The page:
Two asphalt shingle recycling businesses were fined more than $34,000 for violating state environmental rules for operations in Denton County, according to default orders approved in Austin this week.
Dallas-based U.S. Innovations was fined $15,700 for violations at its site, located at 5120 E. University Drive. Another company, Central State Shingle Recycling, based in Moore, Okla., was fined $18,375 for violations at three sites, two in Denton County and one in Tarrant County.
According to state records, someone complained to the Texas Commission on Environmental Quality in June 2011 that U.S. Innovations may have been operating its recycling operations in eastern Denton without a permit. The state report showed about 44,000 cubic yards of asphalt shingles and other roofing waste, including wood pallets and scrap metals, had been left at the site.
The phone number published on the company’s website was disconnected.
A spokesman for Central State Shingle Recycling said Texas regulators changed the rules six months after his business came to North Texas in the wake of catastrophic hail storms in spring 2011. As a result, millions of tons of recyclable material will likely be heading to landfills, he said.
Scott Yelton said he believed his business, which operates in several states, followed the rules Texas has for setting up a site.
Inspectors visited the company’s Denton County sites in Lewisville and Hebron, and the Blue Mound site in Tarrant County, several times without incident for the first six months.
He learned he had to get a $2 million reclamation bond.
Only cities and big waste management companies can afford such a bond, because the premium is the full amount of the bond, Yelton said.
“Texas is the worst state to be in the recycling business,” he said.
Yelton said he offered to take the material at all three sites to one of his other locations out of state, but was told he needed to take the materials to a landfill.
TCEQ officials said that conversation did take place, but that the agency had agreed hauling the shingles out of state was acceptable, if the shingles went to an authorized recycling operation, according to agency spokesman Terry Clawson.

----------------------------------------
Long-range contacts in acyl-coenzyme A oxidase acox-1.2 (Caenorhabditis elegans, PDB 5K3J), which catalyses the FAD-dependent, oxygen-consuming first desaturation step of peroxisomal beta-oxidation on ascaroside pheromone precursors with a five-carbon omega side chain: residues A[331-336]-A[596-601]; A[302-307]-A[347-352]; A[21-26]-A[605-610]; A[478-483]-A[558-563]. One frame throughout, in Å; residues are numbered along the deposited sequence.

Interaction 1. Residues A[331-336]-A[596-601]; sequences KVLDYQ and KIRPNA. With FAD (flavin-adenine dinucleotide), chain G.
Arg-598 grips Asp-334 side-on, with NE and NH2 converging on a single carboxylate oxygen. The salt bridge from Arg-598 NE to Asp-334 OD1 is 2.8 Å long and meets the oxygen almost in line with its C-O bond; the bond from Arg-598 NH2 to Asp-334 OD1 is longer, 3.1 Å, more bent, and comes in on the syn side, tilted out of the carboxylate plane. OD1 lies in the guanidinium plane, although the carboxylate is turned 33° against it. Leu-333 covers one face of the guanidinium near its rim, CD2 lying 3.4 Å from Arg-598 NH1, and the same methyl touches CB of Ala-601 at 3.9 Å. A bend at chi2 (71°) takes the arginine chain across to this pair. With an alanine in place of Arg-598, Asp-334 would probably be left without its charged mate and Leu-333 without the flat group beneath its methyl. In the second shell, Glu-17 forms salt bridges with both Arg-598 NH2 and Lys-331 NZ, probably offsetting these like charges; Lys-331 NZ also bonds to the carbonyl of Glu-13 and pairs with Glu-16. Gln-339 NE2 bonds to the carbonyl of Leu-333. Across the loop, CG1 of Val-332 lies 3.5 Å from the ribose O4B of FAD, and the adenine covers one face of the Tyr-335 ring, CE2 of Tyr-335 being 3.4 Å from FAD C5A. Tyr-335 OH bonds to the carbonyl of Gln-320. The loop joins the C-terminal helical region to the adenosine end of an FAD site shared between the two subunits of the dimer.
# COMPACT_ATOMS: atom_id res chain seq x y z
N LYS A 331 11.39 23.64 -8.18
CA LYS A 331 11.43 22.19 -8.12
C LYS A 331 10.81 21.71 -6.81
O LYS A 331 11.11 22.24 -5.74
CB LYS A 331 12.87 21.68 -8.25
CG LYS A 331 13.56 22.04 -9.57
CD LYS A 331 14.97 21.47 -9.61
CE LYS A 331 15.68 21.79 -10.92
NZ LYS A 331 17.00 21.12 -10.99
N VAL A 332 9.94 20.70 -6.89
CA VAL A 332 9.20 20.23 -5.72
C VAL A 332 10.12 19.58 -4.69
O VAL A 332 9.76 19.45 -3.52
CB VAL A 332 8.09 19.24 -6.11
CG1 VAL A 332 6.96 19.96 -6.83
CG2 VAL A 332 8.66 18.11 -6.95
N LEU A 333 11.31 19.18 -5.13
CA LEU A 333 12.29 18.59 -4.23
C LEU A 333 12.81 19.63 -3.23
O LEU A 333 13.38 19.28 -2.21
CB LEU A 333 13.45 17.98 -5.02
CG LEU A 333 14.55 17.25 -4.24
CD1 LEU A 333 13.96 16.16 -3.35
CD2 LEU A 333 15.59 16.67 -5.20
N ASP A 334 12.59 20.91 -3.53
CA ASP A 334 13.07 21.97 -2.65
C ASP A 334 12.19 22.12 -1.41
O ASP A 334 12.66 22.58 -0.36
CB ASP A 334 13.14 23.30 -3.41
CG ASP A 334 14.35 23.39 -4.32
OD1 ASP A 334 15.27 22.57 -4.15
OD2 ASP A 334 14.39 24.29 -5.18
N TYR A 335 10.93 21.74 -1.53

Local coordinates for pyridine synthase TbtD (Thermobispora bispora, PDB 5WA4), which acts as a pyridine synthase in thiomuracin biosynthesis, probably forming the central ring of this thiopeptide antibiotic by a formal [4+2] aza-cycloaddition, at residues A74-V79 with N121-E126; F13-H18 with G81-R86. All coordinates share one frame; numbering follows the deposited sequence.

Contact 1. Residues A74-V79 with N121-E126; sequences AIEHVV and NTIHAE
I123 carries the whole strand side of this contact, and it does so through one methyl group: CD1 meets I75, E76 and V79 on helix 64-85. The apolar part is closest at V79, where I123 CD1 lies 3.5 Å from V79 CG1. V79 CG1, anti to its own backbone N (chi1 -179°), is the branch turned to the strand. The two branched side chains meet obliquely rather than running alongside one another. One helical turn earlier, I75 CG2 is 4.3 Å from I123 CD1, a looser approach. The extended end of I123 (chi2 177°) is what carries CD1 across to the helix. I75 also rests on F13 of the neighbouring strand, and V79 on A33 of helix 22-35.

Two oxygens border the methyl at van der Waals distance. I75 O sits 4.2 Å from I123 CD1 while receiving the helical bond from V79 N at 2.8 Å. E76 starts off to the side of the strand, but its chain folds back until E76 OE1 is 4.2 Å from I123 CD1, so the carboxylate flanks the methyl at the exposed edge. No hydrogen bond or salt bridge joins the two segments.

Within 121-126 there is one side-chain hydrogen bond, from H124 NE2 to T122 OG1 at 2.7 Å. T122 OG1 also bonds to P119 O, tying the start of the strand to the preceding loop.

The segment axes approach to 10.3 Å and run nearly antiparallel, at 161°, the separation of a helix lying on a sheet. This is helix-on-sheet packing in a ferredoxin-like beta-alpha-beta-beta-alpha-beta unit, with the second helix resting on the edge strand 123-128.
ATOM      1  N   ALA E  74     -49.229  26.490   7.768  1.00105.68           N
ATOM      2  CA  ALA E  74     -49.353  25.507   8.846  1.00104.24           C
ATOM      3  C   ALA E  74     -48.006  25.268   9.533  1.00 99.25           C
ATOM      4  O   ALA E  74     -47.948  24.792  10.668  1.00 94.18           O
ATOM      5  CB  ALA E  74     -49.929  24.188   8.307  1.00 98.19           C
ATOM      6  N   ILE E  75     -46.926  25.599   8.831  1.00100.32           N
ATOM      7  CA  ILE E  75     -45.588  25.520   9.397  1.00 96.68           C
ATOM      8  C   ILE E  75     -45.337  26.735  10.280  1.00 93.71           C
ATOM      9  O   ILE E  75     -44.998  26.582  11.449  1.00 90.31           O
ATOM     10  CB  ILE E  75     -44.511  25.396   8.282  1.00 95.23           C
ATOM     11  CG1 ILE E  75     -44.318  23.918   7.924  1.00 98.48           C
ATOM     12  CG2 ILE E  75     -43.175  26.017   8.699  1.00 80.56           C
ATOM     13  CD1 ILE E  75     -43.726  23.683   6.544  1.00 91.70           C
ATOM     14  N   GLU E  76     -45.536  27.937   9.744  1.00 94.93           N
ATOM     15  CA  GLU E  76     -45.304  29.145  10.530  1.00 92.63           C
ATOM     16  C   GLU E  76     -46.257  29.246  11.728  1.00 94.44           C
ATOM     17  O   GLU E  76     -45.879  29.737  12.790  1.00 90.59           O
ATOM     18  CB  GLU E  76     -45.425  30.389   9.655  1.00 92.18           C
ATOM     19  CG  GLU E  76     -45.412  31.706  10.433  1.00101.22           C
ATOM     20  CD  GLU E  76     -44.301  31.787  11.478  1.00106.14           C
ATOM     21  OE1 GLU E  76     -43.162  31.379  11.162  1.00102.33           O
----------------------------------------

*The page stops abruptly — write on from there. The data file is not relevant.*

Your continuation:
However, the material was not removed, Clawson said in an e-mail.
In addition, the bond is required for outdoor storage of combustible materials, so that remediation is paid for if the responsible party abandons the site, Clawson wrote.
TCEQ promotes “legitimate recycling in many ways,” he wrote. “For example, the TCEQ provides a tiered approach to the regulation of recycling whereby an entity that increases the amount it recycles can reduce their regulatory burden.”
The agency provides free, confidential compliance assistance to recyclers. Since 2009, it has helped 1,215 recycling businesses understand the state’s environmental rules, Clawson said.
The default order includes written comments from the mayor of Carrollton, Matthew Marchant, who said that gray material could be seen in storm water runoff from the Hebron recycling site. Marchant’s comments supported the state’s default order, which includes enhancements to the fine for the impact on the environment.
According to state records, the company’s Lewisville site contained 1,091 cubic yards of asphalt shingles, the Blue Mound site contained 1,250 cubic yards of shingles and the Hebron site contained 5,000 cubic yards of shingles. All three sites were also cited for having other kinds of waste, including scrap metal.
In all, TCEQ commissioners approved $322,950 in penalties levied on 27 entities this week.
PEGGY HEINKEL-WOLFE can be reached at 940-566-6881. Her e-mail address is email@example.com .